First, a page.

Rwanda could be among the first African countries to receive New Coronavirus vaccines when they officially begin to roll out. This was revealed by the Minister of Health Dr. Daniel Ngamije, during a talk show to issue updates on the COVID-19 pandemic in the country.
During the synchronised show on Sunday, featuring the Ministers of Local Government and Trade and the Rwanda National Police Spokesperson, Dr Ngamije said that Rwanda will be among the first African countries to receive the vaccine, with the first batch expected to cover 20 percent of the population.
Dr Ngamije said Rwanda has submitted all the necessary documents to the COVAX international vaccine initiative, a United Nations global alliance to distribute vaccines, following the World Health Organisation (WHO) approval of vaccines manufactured by Moderna and AstraZeneca as well as the Pfizer BioNTech vaccine.
“Rwanda is among the 96 countries which will receive the vaccines from the global body. We have registered, we have already applied for the vaccine and the number of vaccines we need,”
“As the vaccines begin to go on the market, the COVAX initiative is talking to the different manufacturers to find out the number of vaccines that can be availed as they put them together ready for distribution,” Dr Ngamije said.
“We will start with 20 percent of Rwandans who will get vaccinated in the first phase through the United Nations initiative, but it does not preclude talks with other countries and partners who might have more vaccines to avail to us as more vaccines continue to be manufactured,” he added.
The Minister of Health said that he has no doubt Rwanda will be among the first countries to get the vaccine because it has what it takes and has fulfilled all requirements.
“As we wait, locally we are also preparing to receive the vaccines. We are setting up the storage facilities and all the requirements to receive the vaccines. I can say we have the facilities to receive the first two vaccines and also the Pfizer vaccine which requires high standard cold room facilities,” Dr Ngamije said.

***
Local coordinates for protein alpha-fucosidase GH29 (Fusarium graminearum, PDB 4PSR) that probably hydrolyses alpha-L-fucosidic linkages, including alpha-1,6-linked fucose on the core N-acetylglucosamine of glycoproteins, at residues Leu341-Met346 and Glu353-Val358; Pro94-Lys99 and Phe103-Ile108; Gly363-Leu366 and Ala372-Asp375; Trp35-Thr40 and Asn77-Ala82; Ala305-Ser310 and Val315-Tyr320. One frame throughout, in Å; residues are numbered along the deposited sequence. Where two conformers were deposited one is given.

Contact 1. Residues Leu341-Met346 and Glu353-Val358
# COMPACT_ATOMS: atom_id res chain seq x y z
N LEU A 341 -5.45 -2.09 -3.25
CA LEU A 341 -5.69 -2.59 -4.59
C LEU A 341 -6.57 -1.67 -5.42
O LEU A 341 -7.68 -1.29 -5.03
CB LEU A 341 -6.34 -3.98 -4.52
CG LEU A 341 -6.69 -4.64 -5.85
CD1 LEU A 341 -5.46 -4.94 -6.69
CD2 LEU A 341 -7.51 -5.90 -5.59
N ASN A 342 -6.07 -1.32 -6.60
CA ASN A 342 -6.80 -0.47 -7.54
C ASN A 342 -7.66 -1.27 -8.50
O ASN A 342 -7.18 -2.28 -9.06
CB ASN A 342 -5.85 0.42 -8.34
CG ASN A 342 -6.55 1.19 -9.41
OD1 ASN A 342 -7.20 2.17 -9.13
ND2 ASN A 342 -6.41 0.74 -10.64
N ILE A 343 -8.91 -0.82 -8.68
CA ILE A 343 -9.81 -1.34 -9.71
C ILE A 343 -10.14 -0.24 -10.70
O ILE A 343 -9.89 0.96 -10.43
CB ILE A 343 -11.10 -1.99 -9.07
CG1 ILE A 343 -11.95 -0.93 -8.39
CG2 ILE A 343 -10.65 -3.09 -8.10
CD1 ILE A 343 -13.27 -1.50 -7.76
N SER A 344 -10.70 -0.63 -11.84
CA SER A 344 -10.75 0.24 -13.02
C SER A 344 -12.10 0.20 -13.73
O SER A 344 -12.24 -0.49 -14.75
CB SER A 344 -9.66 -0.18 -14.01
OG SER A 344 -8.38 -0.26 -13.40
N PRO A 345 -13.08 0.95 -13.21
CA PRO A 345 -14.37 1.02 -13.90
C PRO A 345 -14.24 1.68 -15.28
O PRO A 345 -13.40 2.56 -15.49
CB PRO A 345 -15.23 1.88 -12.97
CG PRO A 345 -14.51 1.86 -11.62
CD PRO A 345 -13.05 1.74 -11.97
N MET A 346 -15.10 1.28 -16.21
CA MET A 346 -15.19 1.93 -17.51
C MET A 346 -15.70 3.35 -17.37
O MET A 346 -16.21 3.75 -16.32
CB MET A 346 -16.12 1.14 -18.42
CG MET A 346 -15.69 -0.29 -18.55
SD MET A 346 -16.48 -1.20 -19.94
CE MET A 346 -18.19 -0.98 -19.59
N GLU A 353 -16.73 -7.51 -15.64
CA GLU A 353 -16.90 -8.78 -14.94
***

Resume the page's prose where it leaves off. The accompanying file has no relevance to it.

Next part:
Dr Ngamije said that the Government of Rwanda is working around the clock to find other sources of the vaccine, to at least ensure that 60 percent of the population is vaccinated.
He said that the targeted groups to benefit from the vaccine include people who are more vulnerable to being exposed to the COVID-19 virus, including people in congested places, frontline workers, prisons and people with chronic or underlying conditions who could easily be exposed to the virus.
The UN’s COVAX initiative was established to ensure that developing nations also get a fair share of the vaccines which are being bought in bulk by developed countries which have the resources to do so.
So far, several vaccines manufactured by AstraZeneca, Pfizer-BioNTech, CureVac, Johnson & Johnson, Moderna and Sanofi-GlaxoSmithKline have been lined up for distribution but it is feared that developing countries might miss out as rich countries hoard them.
Dr Ngamije said that the vaccines have specific requirements, such as cold rooms at the national, provincial and district levels as well as an effective distribution system to ensure that they are not lost, since they are very sensitive and countries which will be more ready than others could receive it early.
Dr Ngamije said that once the vaccine is available, it will be distributed for free, pointing out that as soon as it is available, it will be rolled out.
He added that health staff have already been trained on handling and administering the vaccine, which will be available in health centres and hospitals. The first batch is expected to be rolled out at least by March 2021.
While developing countries have to wait a little longer, some countries like the U.S and the UK have already started administering the vaccine.
“By the time the vaccine is released for distribution, it has been proved to be safe and secure. We should not pay attention to the rumours and falsehoods around the vaccines,” Dr Ngamije said.
The UK deployed the first doses of the vaccine developed by BioNTech-Pfizer on December 8, after the country secured 40 million doses of the vaccine as it awaits more doses from AstraZeneca, a Swedish-British pharmaceutical company that conducted widespread testing within the UK.
In terms of effect, Dr Ngamije dispelled fears that the vaccine could have a negative impact on human life, the initial research shows that the vaccines are safe for humans and have proved to be effective in boosting the immunity of those who receive it against the virus.